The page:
It appears that reforms that have strong pro-competition political support are more likely to respond to problems by identifying market or institutional imperfections and trying to fix them in ways that are consistent with the continued successful evolution of competitive wholesale and retail markets. They are also. They are also likely to be willing to live with some imperfections, recognizing that no market is perfect and that the cures can be worse than the disease. Where the commitment to competitive electricity markets is weak, when problems emerge policymakers are more likely to seek what appear to be quick fixes that undermine continued evolution of competitive markets or just cut and run from the competitive market agenda.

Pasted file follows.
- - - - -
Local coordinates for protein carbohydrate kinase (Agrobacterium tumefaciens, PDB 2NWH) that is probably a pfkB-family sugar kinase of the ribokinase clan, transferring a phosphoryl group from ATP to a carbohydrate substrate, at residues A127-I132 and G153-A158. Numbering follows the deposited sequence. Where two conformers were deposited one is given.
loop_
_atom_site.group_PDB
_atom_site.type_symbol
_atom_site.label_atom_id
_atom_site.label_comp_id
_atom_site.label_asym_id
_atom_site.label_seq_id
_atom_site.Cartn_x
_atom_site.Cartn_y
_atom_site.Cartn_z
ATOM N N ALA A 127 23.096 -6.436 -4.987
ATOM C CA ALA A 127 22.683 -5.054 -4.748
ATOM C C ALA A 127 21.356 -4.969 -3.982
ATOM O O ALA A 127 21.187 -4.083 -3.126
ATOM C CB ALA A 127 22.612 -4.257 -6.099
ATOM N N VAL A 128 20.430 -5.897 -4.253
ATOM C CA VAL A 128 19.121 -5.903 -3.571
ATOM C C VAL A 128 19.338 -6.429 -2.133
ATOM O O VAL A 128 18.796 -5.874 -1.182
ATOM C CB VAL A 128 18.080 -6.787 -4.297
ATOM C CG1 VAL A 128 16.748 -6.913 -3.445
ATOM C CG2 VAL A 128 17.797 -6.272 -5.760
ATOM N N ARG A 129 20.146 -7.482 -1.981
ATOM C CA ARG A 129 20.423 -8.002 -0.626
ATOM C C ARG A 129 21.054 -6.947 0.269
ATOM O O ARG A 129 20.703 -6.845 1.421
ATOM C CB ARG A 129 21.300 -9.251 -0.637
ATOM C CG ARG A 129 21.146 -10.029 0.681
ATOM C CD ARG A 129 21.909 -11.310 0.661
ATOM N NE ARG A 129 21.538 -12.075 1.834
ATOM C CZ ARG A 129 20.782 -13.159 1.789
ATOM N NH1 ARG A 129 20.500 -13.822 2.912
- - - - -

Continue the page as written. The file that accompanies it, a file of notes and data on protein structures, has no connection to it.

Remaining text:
jueves, 23 de octubre de 2008
Sabiduría de Joskow
De "Lessons learned from electricity market liberalization", Energy Journal, Special Issue The Future of Electricity: